AMCOM's Chief Counsel, Kim Tycer, spoke at the Redstone Arsenal Women's History Month Observance, Wednesday.

Tycer was one of six panel members, all senior executives from agencies on Redstone Arsenal and the Huntsville community. This year's theme is "Visionary Women: Champions of Peace and Nonviolence. Each panelist spoke of the achievements of a visionary woman.

Tycer spoke of a Huntsville woman that she met at church.

"It started when I sat down at a table with Dr. Virginia Kobler at a church potluck and I asked her what she did," Tycer explained.

That random connection led to Tycer learning much more about Kobler who, during her 36-year career on Redstone Arsenal - broke barriers for herself and those who followed.

Kobler earned a bachelor's degree in Physics from the University of Alabama, Tuscaloosa, but was unable to get a job working in her field. She started her federal career as a librarian, GS 7, at the Redstone Arsenal Scientific Information Center, part of the Von Braun Complex in 1967. From that position, Kobler moved on to become the first female scientist to work in the Simulation Center - Radar.

Kobler returned to college, earning and a master's in Operations Research from the University of Alabama, Huntsville (UAH). In 1979, Kobler earned a Ph.D. in Systems Engineering at UAH, the first woman to ever earn a doctorate degree from the University of Alabama, Huntsville.

With her Ph.D. in systems engineering, she continued her work with the U.S. Army, where she established the command and control program for the National Ballistic Missile Defense of the Strategic Defense Initiative.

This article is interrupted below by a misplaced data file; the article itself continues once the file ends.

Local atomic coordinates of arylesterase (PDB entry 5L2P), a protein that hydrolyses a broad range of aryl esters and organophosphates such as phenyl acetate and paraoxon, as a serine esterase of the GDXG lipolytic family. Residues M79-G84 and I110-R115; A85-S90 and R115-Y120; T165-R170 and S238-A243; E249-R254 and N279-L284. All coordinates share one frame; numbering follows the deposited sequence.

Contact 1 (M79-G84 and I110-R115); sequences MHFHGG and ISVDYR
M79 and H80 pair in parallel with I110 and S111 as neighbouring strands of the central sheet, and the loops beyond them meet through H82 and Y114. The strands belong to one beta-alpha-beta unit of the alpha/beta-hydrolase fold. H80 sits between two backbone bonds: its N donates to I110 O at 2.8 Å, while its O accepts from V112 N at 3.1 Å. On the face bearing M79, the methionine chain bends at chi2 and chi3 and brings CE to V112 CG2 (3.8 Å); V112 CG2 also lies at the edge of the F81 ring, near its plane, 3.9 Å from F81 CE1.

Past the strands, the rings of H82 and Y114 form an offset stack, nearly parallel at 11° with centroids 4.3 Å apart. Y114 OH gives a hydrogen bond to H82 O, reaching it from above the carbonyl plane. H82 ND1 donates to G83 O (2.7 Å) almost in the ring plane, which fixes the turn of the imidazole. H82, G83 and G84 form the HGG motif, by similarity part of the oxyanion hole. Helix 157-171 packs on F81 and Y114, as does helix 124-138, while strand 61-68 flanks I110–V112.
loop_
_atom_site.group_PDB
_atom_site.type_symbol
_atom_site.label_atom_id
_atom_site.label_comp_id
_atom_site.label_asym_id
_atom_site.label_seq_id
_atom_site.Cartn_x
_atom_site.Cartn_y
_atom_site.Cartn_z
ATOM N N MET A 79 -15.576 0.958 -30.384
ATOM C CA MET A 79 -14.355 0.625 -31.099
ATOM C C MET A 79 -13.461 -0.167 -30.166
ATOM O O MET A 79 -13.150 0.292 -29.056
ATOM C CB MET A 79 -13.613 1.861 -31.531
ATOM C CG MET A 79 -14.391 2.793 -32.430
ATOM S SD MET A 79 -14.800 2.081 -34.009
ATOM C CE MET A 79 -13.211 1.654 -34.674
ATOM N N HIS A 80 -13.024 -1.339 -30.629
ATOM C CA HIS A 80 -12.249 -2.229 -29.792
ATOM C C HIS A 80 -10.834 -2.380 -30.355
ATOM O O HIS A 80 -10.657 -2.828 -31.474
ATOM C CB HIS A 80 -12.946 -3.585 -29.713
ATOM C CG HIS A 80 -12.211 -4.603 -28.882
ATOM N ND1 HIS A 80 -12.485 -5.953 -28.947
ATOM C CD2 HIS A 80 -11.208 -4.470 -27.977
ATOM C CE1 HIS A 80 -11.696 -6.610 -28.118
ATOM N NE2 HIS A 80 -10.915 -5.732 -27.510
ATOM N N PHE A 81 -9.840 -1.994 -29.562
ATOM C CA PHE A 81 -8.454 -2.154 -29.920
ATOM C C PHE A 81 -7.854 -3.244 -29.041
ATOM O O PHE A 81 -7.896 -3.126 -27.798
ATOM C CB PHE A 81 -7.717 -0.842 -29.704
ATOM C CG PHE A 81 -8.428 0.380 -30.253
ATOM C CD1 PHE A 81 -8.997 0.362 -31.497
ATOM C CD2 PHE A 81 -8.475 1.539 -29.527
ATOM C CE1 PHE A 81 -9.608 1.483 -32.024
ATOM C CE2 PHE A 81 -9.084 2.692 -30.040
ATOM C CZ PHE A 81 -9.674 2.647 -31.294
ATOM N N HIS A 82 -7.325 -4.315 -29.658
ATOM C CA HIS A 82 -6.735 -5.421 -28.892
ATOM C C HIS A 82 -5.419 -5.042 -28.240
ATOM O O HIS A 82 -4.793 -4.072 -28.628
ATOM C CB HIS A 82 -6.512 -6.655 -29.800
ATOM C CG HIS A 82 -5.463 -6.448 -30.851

"I asked (Virginia), 'What are your words of wisdom?' "She told me, 'Always be positive. Take advantage of every opportunity that crosses your path and never give up.' That's exactly what she did," Tycer said.

Kobler was the first person to assume responsibility for ground-based command and control in Huntsville, where her algorithms are still being used in the Terminal High Altitude Area Defense missile system.

"She spent 36 years here at Redstone Arsenal as a true pioneer for women." said Tycer. "She led the way for women and minorities into the workforce, and actively mentored women in science. I'm really pleased to have Virginia as my friend, and am glad to let you all know more about her. I think she's a fascinating individual."

Among her many accomplishments, she received the Pioneers in Space Award, during the 1995 General Convention, for her technologically advanced tools used in NASA and Air Force space programs.

"We (as leaders) need to step up to the plate and be mentors to people," Tycer said. "Not just mentors in our fields, but anybody that comes across our path that is interested in being a leader - we can give them guidance, and we can help them."

Tycer has served as the AMCOM Chief Counsel since June 2016. As the Chief Counsel, Tycer is responsible for providing legal and fiscal advice to the Command, the Program Executive Offices and others. She previously served as the Chief Counsel for the U.S. Army Contracting Command.